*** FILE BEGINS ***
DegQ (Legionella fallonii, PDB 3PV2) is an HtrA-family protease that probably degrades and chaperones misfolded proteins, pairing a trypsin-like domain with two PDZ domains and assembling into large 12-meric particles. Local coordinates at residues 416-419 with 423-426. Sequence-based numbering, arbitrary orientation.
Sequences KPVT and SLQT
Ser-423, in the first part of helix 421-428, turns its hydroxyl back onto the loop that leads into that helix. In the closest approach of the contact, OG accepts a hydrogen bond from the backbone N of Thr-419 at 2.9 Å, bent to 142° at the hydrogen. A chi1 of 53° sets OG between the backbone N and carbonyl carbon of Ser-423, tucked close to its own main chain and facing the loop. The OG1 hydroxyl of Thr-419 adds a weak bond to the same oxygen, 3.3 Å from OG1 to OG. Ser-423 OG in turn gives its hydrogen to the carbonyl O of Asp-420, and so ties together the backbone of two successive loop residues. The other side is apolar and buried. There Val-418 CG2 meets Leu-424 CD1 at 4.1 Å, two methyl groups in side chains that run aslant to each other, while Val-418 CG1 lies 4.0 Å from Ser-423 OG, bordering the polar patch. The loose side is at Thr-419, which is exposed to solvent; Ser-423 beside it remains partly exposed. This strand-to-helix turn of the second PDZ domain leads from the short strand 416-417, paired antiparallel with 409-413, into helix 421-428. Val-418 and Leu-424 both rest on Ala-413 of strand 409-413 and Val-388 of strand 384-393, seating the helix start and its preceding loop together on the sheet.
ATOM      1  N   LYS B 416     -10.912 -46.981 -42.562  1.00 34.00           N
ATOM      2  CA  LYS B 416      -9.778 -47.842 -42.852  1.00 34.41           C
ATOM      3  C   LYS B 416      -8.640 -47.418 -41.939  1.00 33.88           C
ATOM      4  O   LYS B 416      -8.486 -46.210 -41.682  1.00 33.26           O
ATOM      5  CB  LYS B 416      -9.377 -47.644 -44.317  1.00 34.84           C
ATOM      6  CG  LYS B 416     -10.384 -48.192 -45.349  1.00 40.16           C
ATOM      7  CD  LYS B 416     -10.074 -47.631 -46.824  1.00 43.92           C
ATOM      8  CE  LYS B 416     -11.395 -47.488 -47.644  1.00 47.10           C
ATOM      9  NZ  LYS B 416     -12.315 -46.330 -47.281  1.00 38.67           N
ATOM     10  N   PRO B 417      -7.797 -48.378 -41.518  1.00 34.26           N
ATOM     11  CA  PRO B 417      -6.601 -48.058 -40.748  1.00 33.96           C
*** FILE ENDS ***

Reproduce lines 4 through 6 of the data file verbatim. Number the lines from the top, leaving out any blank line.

ATOM      1  N   LYS B 416     -10.912 -46.981 -42.562  1.00 34.00           N
ATOM      2  CA  LYS B 416      -9.778 -47.842 -42.852  1.00 34.41           C
ATOM      3  C   LYS B 416      -8.640 -47.418 -41.939  1.00 33.88           C